VIDEO: UK Professor Hopes Research Helps Autism Advocacy

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LEXINGTON, Ky. (May 25, 2016) — Lisa Ruble, a professor in the University of Kentucky College of Education's Department of Educational, School and Counseling Psychology, has a palpable passion for what she studies: autism spectrum disorder (ASD).    

“For me, research has become advocacy,” Ruble said. “I am really interested in how we can improve services.” 

The former microbiologist admits she never even thought about becoming a professor, and definitely never dreamed that one day, her work would center on psychology. In fact she avoided any and all psychology classes during college.

“I thought psychology wasn’t really a science from research because of different theories regarding autism, and I had a personal connection with autism,” Ruble said.

Lisa has a younger sister with autism.  

“Back then the theory that was given as the cause of autism was due to the mother and the mother-child interaction, that the mother was rejecting the child and as a result the child withdrew within him or herself,” Ruble said. “So those were old behavioral theories but were still being espoused and I was really kind of taken aback and shocked.”

But once she was working as a microbiologist, curiosity drove her to actually sign up to take a psychology class on the side. 

“So that led me in the direction of reading more of the research in autism, taking information to the professor and then examining the other things going on in my own personal life with my sister, Leslie,” Ruble said.

That first class became the foundation for a new career.

“I went back and took a lot of classes in psychology one semester and I fell in love with it,” Ruble said. “Recognizing that we really didn’t have a lot of (autism) research, I went ahead and switched careers from microbiology into psychology of all things.”

She earned her master's degree in rehabilitative psychology. What she observed opened up her eyes. 

“You might have somebody with a disability but that doesn’t necessarily mean they have a handicap,” Ruble said. “They can have an impairment so they might have some kind of challenge but with the right resources in the environment they can overcome that and be as much of a participant as anybody else, so that pushed me into asking how we could enhance the environment and provide more support from the environment to help people.”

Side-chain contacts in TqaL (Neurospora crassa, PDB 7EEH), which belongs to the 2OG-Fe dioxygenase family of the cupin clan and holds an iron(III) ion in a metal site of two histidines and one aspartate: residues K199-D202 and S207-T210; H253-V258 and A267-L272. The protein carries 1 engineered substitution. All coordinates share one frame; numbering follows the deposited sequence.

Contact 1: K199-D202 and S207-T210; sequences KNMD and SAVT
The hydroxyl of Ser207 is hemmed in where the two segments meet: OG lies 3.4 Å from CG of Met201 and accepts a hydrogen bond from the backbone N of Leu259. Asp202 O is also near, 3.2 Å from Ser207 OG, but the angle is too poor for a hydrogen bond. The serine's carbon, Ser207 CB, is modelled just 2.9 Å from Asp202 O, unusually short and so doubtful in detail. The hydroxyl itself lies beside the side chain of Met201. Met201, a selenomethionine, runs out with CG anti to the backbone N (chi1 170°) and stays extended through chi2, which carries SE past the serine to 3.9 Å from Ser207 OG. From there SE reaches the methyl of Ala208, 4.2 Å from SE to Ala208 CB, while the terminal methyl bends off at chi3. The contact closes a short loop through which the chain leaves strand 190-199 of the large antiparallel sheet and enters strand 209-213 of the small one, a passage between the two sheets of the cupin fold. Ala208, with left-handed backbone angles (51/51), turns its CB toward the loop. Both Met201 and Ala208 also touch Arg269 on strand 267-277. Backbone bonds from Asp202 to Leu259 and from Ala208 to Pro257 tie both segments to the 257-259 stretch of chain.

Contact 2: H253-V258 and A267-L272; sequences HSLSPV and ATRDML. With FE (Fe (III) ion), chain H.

As she worked to form an autism treatment program at Vanderbilt University and an autism outpatient program at the University of Louisville, she saw firsthand the many obstacles for families navigating autism.

“By seeing the challenges that families face in trying to get services, the challenges that teachers have in providing the best quality educational program, the challenges that service providers have in meeting the unique needs of children and adults with autism and how parents have to negotiate all these different things really kept pushing me into the area of services research and implementation science research in autism,” Ruble said. 

All of these clinical and personal experiences led her to collaborate with a former professor to land a National Institutes of Health (NIH)-funded project to study environment supports for autistic children inside schools. 

“So it was after that first (NIH) funding that really led me to think, ‘ok, maybe I am a researcher,’” Ruble said. 

Her work inside schools continues to center around the Collaborative Model for Promoting Competence and Success (COMPASS).

“My current research is focused on trying to really work with parents and teachers to develop meaningful goals for that student or that child with autism, develop intervention plans based on the goals, and then to support that teacher in the implementation of those plans before finally comparing the outcomes based on children who have COMPASS and those who do not.”

Watch the video above to understand what makes this type of research unique and why Ruble’s personal connection to autism continues to motivate her work. 

This video feature is part of monthly series called, "'see discovery': The People Behind Our Research." The videos, produced by UKNow and REVEAL, will highlight the important work being conducted at the University of Kentucky by telling the stories of our researchers. The idea is to discover and share what motivates our faculty, staff and students to ask the questions that lead to discovery. 

Since this is a monthly feature on UKNow, we invite you to submit future ideas. If you know of a researcher who you think should be featured, please email us

UK is the University for Kentucky. At UK, we are educating more students, treating more patients with complex illnesses and conducting more research and service than at any time in our 150-year history. To read more about the UK story and how you can support continued investment in your university and the Commonwealth, go to: #uk4ky #seeblue

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